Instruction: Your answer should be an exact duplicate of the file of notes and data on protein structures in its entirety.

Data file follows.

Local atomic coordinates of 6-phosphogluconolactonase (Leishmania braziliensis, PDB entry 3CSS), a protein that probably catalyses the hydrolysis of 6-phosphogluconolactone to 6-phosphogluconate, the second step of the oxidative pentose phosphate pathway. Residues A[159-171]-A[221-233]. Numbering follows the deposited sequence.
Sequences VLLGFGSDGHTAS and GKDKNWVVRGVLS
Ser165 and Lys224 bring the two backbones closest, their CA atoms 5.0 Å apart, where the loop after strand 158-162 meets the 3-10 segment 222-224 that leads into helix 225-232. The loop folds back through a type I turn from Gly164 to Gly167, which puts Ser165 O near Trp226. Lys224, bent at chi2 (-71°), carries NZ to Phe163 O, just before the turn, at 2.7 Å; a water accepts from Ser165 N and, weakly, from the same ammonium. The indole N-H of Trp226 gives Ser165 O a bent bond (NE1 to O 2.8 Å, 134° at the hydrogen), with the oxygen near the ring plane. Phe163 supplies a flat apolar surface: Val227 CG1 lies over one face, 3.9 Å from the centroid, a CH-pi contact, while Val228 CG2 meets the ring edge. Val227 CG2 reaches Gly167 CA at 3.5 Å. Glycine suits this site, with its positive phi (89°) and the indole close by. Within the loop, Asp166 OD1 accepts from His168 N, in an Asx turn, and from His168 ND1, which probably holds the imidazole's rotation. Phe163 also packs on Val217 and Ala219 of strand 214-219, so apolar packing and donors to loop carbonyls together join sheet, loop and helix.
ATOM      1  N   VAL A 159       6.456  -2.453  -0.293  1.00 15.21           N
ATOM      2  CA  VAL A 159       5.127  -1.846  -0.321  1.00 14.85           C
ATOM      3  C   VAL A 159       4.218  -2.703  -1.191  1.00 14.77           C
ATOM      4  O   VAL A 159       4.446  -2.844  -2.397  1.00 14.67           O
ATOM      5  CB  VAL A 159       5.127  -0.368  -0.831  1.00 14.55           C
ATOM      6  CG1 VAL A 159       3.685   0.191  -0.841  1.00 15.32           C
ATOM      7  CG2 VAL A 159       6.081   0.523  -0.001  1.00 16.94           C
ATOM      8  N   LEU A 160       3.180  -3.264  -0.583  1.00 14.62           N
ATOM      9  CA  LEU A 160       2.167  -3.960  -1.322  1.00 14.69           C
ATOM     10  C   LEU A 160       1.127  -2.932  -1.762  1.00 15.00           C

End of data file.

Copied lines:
Local atomic coordinates of 6-phosphogluconolactonase (Leishmania braziliensis, PDB entry 3CSS), a protein that probably catalyses the hydrolysis of 6-phosphogluconolactone to 6-phosphogluconate, the second step of the oxidative pentose phosphate pathway. Residues A[159-171]-A[221-233]. Numbering follows the deposited sequence.
Sequences VLLGFGSDGHTAS and GKDKNWVVRGVLS
Ser165 and Lys224 bring the two backbones closest, their CA atoms 5.0 Å apart, where the loop after strand 158-162 meets the 3-10 segment 222-224 that leads into helix 225-232. The loop folds back through a type I turn from Gly164 to Gly167, which puts Ser165 O near Trp226. Lys224, bent at chi2 (-71°), carries NZ to Phe163 O, just before the turn, at 2.7 Å; a water accepts from Ser165 N and, weakly, from the same ammonium. The indole N-H of Trp226 gives Ser165 O a bent bond (NE1 to O 2.8 Å, 134° at the hydrogen), with the oxygen near the ring plane. Phe163 supplies a flat apolar surface: Val227 CG1 lies over one face, 3.9 Å from the centroid, a CH-pi contact, while Val228 CG2 meets the ring edge. Val227 CG2 reaches Gly167 CA at 3.5 Å. Glycine suits this site, with its positive phi (89°) and the indole close by. Within the loop, Asp166 OD1 accepts from His168 N, in an Asx turn, and from His168 ND1, which probably holds the imidazole's rotation. Phe163 also packs on Val217 and Ala219 of strand 214-219, so apolar packing and donors to loop carbonyls together join sheet, loop and helix.
ATOM      1  N   VAL A 159       6.456  -2.453  -0.293  1.00 15.21           N
ATOM      2  CA  VAL A 159       5.127  -1.846  -0.321  1.00 14.85           C
ATOM      3  C   VAL A 159       4.218  -2.703  -1.191  1.00 14.77           C
ATOM      4  O   VAL A 159       4.446  -2.844  -2.397  1.00 14.67           O
ATOM      5  CB  VAL A 159       5.127  -0.368  -0.831  1.00 14.55           C
ATOM      6  CG1 VAL A 159       3.685   0.191  -0.841  1.00 15.32           C
ATOM      7  CG2 VAL A 159       6.081   0.523  -0.001  1.00 16.94           C
ATOM      8  N   LEU A 160       3.180  -3.264  -0.583  1.00 14.62           N
ATOM      9  CA  LEU A 160       2.167  -3.960  -1.322  1.00 14.69           C
ATOM     10  C   LEU A 160       1.127  -2.932  -1.762  1.00 15.00           C